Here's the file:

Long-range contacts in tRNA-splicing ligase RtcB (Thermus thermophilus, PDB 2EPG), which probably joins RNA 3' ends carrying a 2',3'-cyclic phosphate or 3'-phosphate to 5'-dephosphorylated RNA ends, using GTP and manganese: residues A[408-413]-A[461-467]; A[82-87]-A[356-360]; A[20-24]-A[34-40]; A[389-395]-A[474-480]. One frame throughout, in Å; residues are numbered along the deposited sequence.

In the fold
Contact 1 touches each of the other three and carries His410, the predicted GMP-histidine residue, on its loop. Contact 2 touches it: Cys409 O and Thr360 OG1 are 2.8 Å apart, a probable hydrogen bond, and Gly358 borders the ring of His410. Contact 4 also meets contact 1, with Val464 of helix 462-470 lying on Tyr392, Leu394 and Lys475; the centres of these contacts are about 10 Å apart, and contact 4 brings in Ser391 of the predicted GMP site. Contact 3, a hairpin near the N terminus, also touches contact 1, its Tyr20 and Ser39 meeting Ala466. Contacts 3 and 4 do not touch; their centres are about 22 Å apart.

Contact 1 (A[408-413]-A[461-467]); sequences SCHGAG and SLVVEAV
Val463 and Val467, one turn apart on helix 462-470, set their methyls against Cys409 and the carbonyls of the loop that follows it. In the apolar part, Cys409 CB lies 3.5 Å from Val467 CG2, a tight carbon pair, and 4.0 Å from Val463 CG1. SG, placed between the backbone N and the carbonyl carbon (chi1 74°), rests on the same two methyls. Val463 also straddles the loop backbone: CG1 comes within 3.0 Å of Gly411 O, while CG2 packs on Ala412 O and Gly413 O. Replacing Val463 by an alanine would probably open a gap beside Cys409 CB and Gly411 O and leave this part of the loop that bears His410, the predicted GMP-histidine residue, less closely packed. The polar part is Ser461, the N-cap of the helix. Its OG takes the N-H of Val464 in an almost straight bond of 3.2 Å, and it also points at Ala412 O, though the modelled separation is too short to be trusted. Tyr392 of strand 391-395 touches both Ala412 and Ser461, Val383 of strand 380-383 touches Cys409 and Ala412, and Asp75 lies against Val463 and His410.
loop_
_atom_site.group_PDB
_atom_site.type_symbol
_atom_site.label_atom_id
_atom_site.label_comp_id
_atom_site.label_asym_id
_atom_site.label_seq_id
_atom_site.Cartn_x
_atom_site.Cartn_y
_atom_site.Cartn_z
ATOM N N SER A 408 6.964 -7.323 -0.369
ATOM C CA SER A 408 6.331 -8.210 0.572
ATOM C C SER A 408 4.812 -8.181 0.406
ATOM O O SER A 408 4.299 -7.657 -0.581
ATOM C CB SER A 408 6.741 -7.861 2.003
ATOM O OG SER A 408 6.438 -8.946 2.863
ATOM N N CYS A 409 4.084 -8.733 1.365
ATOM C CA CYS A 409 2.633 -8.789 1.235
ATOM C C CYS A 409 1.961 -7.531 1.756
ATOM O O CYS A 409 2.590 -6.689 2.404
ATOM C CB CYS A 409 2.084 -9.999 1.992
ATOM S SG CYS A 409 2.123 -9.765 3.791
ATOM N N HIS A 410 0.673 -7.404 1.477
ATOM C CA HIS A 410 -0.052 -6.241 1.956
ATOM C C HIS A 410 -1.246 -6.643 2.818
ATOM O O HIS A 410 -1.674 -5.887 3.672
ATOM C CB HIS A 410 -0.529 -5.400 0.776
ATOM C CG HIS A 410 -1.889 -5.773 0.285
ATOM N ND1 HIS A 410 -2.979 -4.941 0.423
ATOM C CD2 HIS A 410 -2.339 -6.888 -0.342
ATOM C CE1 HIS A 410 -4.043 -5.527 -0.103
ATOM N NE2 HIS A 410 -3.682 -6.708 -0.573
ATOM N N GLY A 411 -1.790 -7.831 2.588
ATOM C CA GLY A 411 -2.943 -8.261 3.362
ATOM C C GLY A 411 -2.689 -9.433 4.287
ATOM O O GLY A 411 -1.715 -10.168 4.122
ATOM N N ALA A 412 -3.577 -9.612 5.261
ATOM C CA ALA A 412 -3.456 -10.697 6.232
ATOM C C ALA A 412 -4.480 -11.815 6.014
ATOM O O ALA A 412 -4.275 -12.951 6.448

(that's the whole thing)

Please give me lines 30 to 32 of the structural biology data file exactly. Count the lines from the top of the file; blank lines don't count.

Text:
ATOM C C HIS A 410 -1.246 -6.643 2.818
ATOM O O HIS A 410 -1.674 -5.887 3.672
ATOM C CB HIS A 410 -0.529 -5.400 0.776